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SWJED
07-18-2006, 08:39 AM
18 July Washington Post commentary - The Price Of Success In Iraq (http://www.washingtonpost.com/wp-dyn/content/article/2006/07/17/AR2006071701151.html) by Anthony Cordesman.


The United States and the government of Iraq should have a common goal: To restore Iraq to full sovereignty and withdraw American forces as soon as the insurgency is defeated or contained and Iraqi forces are able to take over the security mission -- and as soon as the United States is reasonably confident that Iraq has reached some degree of political stability.

But there is a price that U.S. forces will have to pay to have any chance of serious success. It is this: If an amnesty that brings insurgents into the Iraqi political process is possible, the United States cannot indulge in political posturing over whether some of the insurgents who join the government are people who attacked and wounded or killed Americans.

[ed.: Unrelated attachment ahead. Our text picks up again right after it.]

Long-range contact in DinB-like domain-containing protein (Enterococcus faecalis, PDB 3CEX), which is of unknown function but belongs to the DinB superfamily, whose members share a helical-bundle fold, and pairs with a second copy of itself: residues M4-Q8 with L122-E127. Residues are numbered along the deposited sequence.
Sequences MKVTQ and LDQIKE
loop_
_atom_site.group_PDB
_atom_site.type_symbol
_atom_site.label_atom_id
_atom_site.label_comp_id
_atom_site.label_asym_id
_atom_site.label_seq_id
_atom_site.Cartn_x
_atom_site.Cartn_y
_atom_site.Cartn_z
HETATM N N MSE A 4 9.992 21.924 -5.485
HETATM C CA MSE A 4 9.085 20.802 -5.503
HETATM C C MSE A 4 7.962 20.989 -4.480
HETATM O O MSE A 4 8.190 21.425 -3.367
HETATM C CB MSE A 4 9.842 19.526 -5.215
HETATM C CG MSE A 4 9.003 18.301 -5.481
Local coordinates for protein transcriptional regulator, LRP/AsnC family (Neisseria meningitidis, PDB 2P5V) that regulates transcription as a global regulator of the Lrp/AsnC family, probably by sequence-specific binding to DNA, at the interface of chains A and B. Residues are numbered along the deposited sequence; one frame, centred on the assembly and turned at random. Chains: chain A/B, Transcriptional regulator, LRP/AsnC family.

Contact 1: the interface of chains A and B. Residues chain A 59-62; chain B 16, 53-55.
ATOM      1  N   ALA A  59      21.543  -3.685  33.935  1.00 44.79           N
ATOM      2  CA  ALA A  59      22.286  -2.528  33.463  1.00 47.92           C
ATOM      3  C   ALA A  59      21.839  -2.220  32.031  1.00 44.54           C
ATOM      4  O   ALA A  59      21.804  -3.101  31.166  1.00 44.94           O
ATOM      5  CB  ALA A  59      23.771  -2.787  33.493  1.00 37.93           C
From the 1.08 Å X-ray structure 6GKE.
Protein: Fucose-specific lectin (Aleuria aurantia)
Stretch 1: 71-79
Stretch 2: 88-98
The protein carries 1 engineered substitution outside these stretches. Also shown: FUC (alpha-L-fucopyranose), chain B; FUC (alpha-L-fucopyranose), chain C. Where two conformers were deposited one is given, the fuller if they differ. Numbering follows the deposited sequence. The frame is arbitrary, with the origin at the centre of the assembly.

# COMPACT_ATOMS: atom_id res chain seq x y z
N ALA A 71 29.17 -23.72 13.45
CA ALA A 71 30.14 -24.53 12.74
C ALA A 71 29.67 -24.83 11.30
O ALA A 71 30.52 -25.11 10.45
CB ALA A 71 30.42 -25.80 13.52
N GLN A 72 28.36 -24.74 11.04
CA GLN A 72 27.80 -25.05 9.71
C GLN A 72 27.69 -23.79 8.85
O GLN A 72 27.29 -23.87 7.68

Violent terrorists and extremists will be excluded from such Iraqi proposals in any case. But there are a significant number of Sunnis and other insurgents who saw the United States as an invader, an "occupier" and a "crusader," and who saw their struggle as a war.

This will mean amnesty for some who struck American as well as Iraqi targets. There are as many as 20 such Sunni movements, and ultimately some Shiite elements may be involved. If Iraq is to have peace and reach a stable series of political compromises, these insurgents need to be brought into the political process. They need to be treated as combatants and not as criminals or terrorists.

This not only is the best way to minimize future U.S. casualties, it is also the best way to give meaning to the sacrifices of American soldiers. The goal and purpose of their service is a free Iraq, not punishing the enemy...

jcustis
07-20-2006, 02:11 AM